I believe that … “ The preoccupation with separation or being afraid of it altogether, is the rock the relationship is teetering on”.
Recently, I heard from a reader who wondered whether he should leave a relationship that had soured. He said they were both preoccupied with whether they should separate or stay. It was so frightening to be teetering within a rocky relationship. He was numb and couldn’t tell what he was feeling daily.
Initially I told him that in order to make good decisions, “tune into your body and tap into the wisdom of your gut instinct. Your body will give you feedback by how it feels and if you are in a state of resistance or ease. Then you make a decision.”
But then I began to think about the whole concept of ambivalence and how it stops us from making the decisions that we need to make.
I was thinking how issues around connection, communication, intimacy and separation are often the root cause of ambivalence within ourselves. I think to being in the present and able to fully inhabit your life, is to accept that life is fragile and imperfect. And despite the risks that it could be gone in the next moment, we deserve to “go for it” anyways. And then we are seeking Serenity because we are being true to ourself.
So you may ask – “What is ambivalence and how can it raise its head in our relationships? Who wants to know Anyways? And why does it matter? Why should I care?
This article is written for other people who have gone or is going through domestic violence. When we sit on the fence and can’t decide what to do about the abuse, our ambivalence may cause us harm. Why does it matter? Because Greg and I want you to know it is safe to make the decision to move on if it needs to be done. You only have one life to live, so make it a happy one, a FUN one, a satisfying and meaningful life of significance. Don’t let another person ever take away your birthright to love, joy, peace, well-being and safety.
So the subject at hand is : Ambivalence. What?
WHAT IS AMBIVALENCE?
Ambivalence happens in relationships when we desire something but we have opposite emotions at the same time, towards the other person. This then creates an unsettled and fluctuating feeling about being in the relationship.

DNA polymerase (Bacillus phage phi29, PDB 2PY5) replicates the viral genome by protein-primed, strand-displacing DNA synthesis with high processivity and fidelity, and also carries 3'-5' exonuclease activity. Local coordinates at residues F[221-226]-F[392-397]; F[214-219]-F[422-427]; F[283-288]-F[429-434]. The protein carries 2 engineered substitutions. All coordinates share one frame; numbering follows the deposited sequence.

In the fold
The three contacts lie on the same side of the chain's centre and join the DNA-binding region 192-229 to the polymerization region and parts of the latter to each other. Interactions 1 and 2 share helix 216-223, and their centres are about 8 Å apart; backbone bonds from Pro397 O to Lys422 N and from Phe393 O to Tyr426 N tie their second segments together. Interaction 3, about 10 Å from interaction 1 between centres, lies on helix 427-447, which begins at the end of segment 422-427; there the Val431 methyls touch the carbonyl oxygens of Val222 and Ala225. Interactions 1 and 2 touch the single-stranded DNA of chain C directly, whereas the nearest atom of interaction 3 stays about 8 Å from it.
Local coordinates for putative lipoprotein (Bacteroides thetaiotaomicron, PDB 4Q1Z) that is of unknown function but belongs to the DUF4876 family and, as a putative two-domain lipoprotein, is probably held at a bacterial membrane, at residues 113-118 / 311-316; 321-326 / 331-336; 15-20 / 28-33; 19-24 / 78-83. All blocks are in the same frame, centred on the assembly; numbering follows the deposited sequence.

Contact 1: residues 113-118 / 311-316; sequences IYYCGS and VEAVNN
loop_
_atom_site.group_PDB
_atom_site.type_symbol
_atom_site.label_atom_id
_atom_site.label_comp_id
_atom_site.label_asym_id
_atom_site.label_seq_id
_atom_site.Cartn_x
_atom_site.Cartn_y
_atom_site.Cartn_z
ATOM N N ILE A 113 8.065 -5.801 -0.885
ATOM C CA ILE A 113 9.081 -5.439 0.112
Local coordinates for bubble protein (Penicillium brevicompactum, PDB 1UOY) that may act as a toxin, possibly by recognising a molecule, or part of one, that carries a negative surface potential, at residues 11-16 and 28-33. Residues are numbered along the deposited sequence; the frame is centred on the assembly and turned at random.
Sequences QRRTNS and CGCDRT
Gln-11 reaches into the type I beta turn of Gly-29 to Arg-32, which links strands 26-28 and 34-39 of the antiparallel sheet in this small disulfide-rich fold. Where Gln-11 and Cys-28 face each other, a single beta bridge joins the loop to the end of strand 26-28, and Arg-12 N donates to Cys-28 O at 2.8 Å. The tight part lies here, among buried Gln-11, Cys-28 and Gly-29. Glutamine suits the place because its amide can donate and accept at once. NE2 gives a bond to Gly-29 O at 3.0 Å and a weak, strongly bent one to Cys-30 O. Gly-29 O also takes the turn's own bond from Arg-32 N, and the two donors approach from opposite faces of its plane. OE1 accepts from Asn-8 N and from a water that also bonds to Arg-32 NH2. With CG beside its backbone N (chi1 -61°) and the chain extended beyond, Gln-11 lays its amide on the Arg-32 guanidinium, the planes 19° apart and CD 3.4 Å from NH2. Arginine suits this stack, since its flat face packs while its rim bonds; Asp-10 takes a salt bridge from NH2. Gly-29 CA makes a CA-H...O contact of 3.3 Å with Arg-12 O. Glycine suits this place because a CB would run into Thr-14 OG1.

We usually are split emotionally between feeling good or bad or seeing things as wrong or right. We can be somewhere between love and hate and happy or sad. And a lot of the time we can feel both at the same time without even knowing it. And as we get closer to someone, there is always the possibility that the relationship will end. So every time we say “yes”, somewhere subconsciously there is a little guy named Iago sitting on our shoulder telling us different. (Iago is the culprit in the Lion King and Shakespeares Othello).
When we think we want to stay in a disheartening relationship, we are ignoring our “No” for a time being. And so our “Yes” gives us hope and promise of things getting better. This is because as soon as we say “yes” to staying – we have bought into the nightmare belief that he will change as long as you do “xyz”. You fill in the blank.
If we don’t really have our heart into something, we are full of reluctance and feeling unsure. This unease makes us hold back and we are not fully able to commit to our saying “yes”, period.
So not only does me saying “yes” but wanting to say “no” affect me, but now its locked into my subconscious without knowing it, and it taints my entire experiences daily. So we are stuck between feeling its too good to leave, and its too bad to stay.
And this makes it impossible to be living in the present or “The Now”.
So here is a passage I wrote in my diary in 2007 about my ambivalence in a current abusive relationship at the time.
“I think the ambivalence in my heart goes hand in hand with distance in our relationship. When I’m feeling ambivalent with XYZ, I make distance from him. We spend less time together. We talk less, and about less important things. We stop doing things together. There is this cool, formal, ritualistic quality to our relationship. I make distance from XYZ because I’m having an emotionally intense affair with my own ambivalence. And this distance only serves to make the ambivalence worse. It’s like the ambivalence has taken on a life of its own.”
A CHRONIC PATTERN OF AMBIVALENCE
This is called cause and effect. Another way this can be said is – If we are confused consistently, we don’t make decisions that represent who we are, and so we feel out of kilter inside and can’t enjoy anything.
As we try to figure out what’s happening inside us and in the relationship, we sit on the ambivalent fence temporarily, until we finally fall off or leap off. Or we just stay stuck there on the barbed wire. Usually while we are in this state of conflicting forces of our emotions, we subconsciously have placed the matter onto the “back burner” of the stove while we take the time to make sense of the information.
In this perplexed state, there becomes this long-lasting response to the world and where we see ourselves placed within it. But this confusion serves its purpose; there is a payoff for being indecisive. Our defence mechanism is ignore rationalizing our situation so that we don’t have to look at it in the face. We can just not engage in anything in case it comes to bite us in the ass. Our confusion keeps us “disassociated” or unengaged with what it is we want in life, how we live it, even if we are sad or happy. Its just safer to not rock the boat because we are “AFRAID”.
My diary from back in 2005 said on the topic of the ambivalence trap (its an interesting perspective from back then when I was trying to figure out my predicament in a bad marriage that needed to end:
The Ambivalence trap